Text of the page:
It is set in space.
It stars Matthew McConaughey, Anne Hathaway and Jessica Chastain.
Michael Caine is in it somewhere too.
I think it has something to do with the depletion of the Earth’s natural resources.
It comes out on Friday.
It is directed by Christopher Nolan.
Having avoided the trailers and reviews, that is pretty much everything I know about Interstellar. Still I’ve not been this excited about seeing a film since Joss Whedon got the gig on Avengers, or possibly even since George Lucas decided he had a little bit more to tell of that saga of his.
The thing is, that of those six facts the only one that really matters is the last. Forty four year old Londoner Christoper Jonathan James Nolan is, in my opinion, the best director working in Hollywood today. He has ambition to equal Francis Ford Coppola, imagination the match of Kubrick, artistry like that of David Lean and filmic sensibilities comparable to Scorsese. He can choreograph action like Michael Mann, puts people in extraordinary situations typical of Spielberg and can intrigue audiences in a manner reminiscent of Hitchcock. I know this sounds like hyperbole but let me explain.
Let’s tackle that last claim first as it may be the boldest. Sure, Nolan makes smart blockbusters but does he really compare to the master of suspense? There are actually three films from his eight film back catalogue that lend themselves to this argument.
The first of these is Memento, the crime thriller told in reverse, with its increasingly unhinged protagonist and the big reveal at the end/beginning. Hitchcock liked to play with his audiences’ expectations (see Psycho and Marnie for starters) but he also employed a cyclical narrative in Vertigo and toyed with filmic conventions in things like Rope. Nolan’s work with the backward and fractured story telling picks up on all of this cinematic experimentation and builds on it, all the while weaving toward his whodunit ending in way that Hitch would have approved of.
In terms of straight suspense we also have the film that followed Memento, the Al Pacino and Robin Williams starrer Insomnia. There’s a killing at the start, we know who did it and are gripped by how everything pans out from this point. It is atmospheric and gives us a seemingly normal but remorseless and amoral murderer not unlike those in Psycho, Rear Window and Strangers on a Train. The greatest of Nolan’s thrillers though has to be The Prestige.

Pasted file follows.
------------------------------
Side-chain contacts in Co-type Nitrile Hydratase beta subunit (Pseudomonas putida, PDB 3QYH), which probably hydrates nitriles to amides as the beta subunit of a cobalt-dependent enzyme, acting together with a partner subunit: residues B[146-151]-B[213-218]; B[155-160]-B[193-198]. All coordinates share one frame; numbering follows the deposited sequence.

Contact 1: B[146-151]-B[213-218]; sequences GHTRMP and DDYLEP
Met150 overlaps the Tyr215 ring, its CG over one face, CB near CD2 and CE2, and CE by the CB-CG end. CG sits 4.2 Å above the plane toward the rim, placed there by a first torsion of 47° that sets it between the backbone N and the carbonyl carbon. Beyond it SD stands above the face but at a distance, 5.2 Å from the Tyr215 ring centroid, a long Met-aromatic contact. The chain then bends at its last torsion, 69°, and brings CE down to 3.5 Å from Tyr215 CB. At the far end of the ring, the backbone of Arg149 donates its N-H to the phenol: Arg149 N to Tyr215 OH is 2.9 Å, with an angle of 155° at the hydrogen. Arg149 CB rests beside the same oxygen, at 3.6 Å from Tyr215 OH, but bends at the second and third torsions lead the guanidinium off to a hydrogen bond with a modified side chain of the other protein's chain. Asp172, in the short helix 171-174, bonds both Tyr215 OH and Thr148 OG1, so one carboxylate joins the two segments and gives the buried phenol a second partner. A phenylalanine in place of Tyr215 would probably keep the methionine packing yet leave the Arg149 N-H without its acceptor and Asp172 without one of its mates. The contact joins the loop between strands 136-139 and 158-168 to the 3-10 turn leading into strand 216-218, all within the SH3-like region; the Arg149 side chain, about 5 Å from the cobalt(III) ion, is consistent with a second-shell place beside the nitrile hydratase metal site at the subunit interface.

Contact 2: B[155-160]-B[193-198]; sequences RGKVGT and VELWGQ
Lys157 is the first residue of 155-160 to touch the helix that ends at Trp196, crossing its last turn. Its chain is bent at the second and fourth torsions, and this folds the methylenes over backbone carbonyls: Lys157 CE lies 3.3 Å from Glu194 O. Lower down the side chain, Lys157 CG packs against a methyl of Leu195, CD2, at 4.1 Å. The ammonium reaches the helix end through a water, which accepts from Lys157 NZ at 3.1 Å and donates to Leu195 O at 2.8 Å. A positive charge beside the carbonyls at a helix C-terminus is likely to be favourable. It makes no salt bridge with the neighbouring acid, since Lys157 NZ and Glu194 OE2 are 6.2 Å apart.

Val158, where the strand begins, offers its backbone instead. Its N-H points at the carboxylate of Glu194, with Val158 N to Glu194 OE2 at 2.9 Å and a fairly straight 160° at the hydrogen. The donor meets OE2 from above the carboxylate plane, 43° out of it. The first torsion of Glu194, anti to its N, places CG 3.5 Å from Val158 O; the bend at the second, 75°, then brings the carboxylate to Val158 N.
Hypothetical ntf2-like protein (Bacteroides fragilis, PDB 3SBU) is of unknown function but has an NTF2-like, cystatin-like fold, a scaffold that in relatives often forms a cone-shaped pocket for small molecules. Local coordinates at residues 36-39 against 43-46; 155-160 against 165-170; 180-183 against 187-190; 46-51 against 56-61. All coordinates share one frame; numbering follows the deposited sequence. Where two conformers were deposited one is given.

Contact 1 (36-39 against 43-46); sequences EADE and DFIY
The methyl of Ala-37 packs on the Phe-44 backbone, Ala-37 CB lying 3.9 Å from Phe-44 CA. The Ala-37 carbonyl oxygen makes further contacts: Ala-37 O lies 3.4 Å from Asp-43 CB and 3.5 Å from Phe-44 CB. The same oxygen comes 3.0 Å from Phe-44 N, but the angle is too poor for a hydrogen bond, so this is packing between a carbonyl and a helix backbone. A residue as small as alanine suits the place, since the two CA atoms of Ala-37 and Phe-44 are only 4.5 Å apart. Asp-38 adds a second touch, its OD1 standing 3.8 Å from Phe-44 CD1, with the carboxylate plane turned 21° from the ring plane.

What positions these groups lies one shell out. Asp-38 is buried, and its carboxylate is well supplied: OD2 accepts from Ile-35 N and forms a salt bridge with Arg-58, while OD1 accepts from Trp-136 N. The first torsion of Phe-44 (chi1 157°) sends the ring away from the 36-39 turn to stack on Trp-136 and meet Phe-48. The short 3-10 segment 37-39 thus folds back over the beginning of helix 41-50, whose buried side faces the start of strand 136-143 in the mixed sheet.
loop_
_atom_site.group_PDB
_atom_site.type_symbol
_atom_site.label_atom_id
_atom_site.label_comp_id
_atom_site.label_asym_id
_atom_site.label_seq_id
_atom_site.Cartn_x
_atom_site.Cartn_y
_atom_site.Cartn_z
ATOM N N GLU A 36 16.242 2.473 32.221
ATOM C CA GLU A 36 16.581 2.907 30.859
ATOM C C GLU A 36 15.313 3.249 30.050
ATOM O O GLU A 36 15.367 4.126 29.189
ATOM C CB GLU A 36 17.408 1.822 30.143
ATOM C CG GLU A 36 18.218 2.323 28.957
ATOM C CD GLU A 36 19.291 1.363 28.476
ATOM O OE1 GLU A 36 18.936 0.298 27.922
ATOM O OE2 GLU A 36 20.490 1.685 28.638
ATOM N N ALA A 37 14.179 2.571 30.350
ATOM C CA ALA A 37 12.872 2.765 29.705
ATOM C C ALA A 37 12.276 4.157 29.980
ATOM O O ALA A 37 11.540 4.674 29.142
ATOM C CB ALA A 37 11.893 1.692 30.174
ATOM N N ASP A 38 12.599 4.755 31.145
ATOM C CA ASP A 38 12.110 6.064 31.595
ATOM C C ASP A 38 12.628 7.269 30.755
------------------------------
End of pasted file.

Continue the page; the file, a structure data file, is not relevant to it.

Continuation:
A howdunit rather than a whodunit, this film, about two Victorian magicians going to increasingly extreme measures to out do one another, is arguably more audacious but as gripping as anything made by Hitchcock. There are two plot twists, one for each protagonist, with one of them as bold as the other is clever. In fact, an appreciation of this movie depends on your ability to swallow what happens, and I can see that for many it may jump the shark, but personally I thought it was brilliant. Either way, what we have here is the work of a master film maker more interested in telling curious stories than playing it safe.
Of course Nolan is best known for his Batman Trilogy and it is here that he shows his ambition. Batman Begins, The Dark Knight and The Dark Knight Rises takes a familiar crime genre and rejuvenates it with great character performances, shock moments, heart in mouth tension, triumphs, tragedy and excitement. This is Nolan’s Godfather, only this time after a great first instalment and superior sequel it doesn’t take a quality dive in part three.
Of course there is also the great action. Michael Mann is known for crafting chases and shoot outs within the parameters of realism but Nolan manages to achieve the same effect even with masked comic book characters. Seriously, the hero is dressed as a bat and the main bad guy is a clown but we still take it all seriously.
These three films are undoubtedly the greatest superhero films of all time and among the best action adventures. They are involving, awe inspiring and moving without being po-faced and overly solemn. There is spectacle but it is balanced against, and always in service of, the story. Frankly, I don’t know how Michael Bay has the gall to keep churning out Transformers movies after this. He must be really embarrassed.
The place where it all comes together best though is Inception. So many blockbusters these days are based on comic books or old movies and require you to switch your brain off and enjoy the pretty pictures. How refreshing then to get one that is totally original and demands you concentrate and pay close attention. This movie is not too complicated, as it’s reputation suggests, it is smart and tightly plotted. It is epic, it is imaginative and it is layered. It centres around technology. It deals with human desire, frailty, redemption and potential. It examines notions of perception and reality and the design and cinematography are breathtaking. Kubrick was a master of this kind of cinema but do you know what? It’s hard to still get excited by the swirly light show in 2001 once you’ve seen that city fold in half.
Of course Spielberg, Coppola, Kubrick and the others have all made mistakes. They all have movies on their CVs that are not of the quality we have come to expect of them. Even Hitchcock made some duds. Maybe Interstellar is where Christopher Nolan will drop the ball, maybe this will be less Avengers and more Episode 1.
On the other hand, it could be his masterpiece. I for one am keen to find out.